Larry Crowne (PG-13) — Tom Hanks (who also directs) plays the titular Navy vet who, after losing his retail job, signs up for community college. Before long he befriends a gang of ultra-hip scooter enthusiasts (seriously) and falls in love with his speech professor (Julia Roberts). When he's not prowling the streets on his scooter or wooing his married teacher, Larry studies economics, cooks French toast at his favorite diner, and chews the fat with his neighbor. But suspend all disbelief. Hanks plays Larry like the kind of charming dope that went out of fashion with Dick Van Dyke. Don't expect your life to be changed. (Munnell)

Monte Carlo (PG) — Any film starring Disney-product Selena Gomez, Gossip Girl's Leighton Meester, David Cassidy's daughter, and the hunk from Glee promises to land somewhere in the depths of a sugary-sweet teenage hell where Miley Cyrus rules with a trident and the only heat is a side effect of Bieber fever. Monte Carlo manages to be a little less painful than that. A case of mistaken identity carries three girls on a lavish European adventure where they find boys and themselves. But as bad as it is, this comedy of errors has a little more wit than you'd expect, and it should play well at sleepovers. (Munnell)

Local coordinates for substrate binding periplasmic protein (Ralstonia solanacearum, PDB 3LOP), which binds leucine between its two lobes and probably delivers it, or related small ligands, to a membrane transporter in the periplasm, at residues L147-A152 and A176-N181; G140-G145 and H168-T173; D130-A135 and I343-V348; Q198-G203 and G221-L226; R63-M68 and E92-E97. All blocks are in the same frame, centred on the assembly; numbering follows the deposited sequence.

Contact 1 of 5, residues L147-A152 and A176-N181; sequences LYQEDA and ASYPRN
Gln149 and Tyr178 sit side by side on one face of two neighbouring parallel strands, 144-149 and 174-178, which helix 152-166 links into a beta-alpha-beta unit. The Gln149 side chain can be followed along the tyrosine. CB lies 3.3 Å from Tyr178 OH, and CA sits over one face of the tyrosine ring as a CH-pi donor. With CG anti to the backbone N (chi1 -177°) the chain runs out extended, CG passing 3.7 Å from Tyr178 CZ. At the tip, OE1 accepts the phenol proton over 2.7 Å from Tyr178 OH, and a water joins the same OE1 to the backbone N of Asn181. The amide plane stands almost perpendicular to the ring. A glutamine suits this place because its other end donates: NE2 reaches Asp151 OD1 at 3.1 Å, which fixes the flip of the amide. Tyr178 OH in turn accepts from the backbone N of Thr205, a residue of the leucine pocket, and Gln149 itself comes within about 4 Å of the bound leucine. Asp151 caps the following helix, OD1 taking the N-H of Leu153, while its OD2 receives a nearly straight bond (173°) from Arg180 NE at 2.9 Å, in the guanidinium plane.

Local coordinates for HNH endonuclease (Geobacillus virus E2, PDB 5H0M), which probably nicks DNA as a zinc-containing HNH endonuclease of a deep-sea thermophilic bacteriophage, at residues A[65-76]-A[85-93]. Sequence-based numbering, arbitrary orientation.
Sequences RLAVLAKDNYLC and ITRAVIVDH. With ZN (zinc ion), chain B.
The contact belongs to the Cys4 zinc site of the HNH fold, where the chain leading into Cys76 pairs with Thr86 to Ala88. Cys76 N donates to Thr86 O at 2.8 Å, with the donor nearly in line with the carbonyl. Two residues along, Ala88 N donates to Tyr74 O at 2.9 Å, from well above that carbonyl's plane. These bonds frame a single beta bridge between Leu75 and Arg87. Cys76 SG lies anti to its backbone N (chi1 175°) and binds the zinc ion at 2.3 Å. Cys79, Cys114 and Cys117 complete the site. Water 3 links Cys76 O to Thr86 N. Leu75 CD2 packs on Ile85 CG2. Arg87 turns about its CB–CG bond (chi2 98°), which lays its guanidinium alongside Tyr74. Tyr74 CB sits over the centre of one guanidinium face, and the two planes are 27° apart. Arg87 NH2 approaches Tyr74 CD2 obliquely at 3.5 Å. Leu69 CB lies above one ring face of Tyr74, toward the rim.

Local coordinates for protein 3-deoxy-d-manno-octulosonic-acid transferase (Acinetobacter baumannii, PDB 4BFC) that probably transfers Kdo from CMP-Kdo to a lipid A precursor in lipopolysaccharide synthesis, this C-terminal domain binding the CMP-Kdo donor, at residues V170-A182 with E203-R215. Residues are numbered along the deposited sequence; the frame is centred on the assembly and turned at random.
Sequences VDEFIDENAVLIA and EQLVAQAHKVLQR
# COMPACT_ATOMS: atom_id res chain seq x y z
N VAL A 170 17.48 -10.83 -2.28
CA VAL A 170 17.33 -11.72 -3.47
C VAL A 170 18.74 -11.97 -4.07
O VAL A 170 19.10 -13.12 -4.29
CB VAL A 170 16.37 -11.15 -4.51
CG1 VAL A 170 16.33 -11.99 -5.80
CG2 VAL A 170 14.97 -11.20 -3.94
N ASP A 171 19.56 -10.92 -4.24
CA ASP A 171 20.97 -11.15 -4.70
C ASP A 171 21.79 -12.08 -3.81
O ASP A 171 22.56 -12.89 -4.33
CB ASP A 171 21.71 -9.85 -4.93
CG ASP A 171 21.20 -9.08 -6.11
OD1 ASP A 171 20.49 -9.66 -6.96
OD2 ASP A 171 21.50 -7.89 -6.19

Mr. Popper's Penguins (PG) — Jim Carrey plays Tommy Popper, a successful real-estate developer whose winning streak comes to a screeching halt after he inherits a penguin from his late explorer father. After a misunderstanding, he acquires five more and faces a mess of problems that come with having flightless aquatic birds in a fancy N.Y.C. apartment. You at least have to hand it to Mr. Popper's Penguins for taking such an old-school approach to summer family comedy. (Gallucci)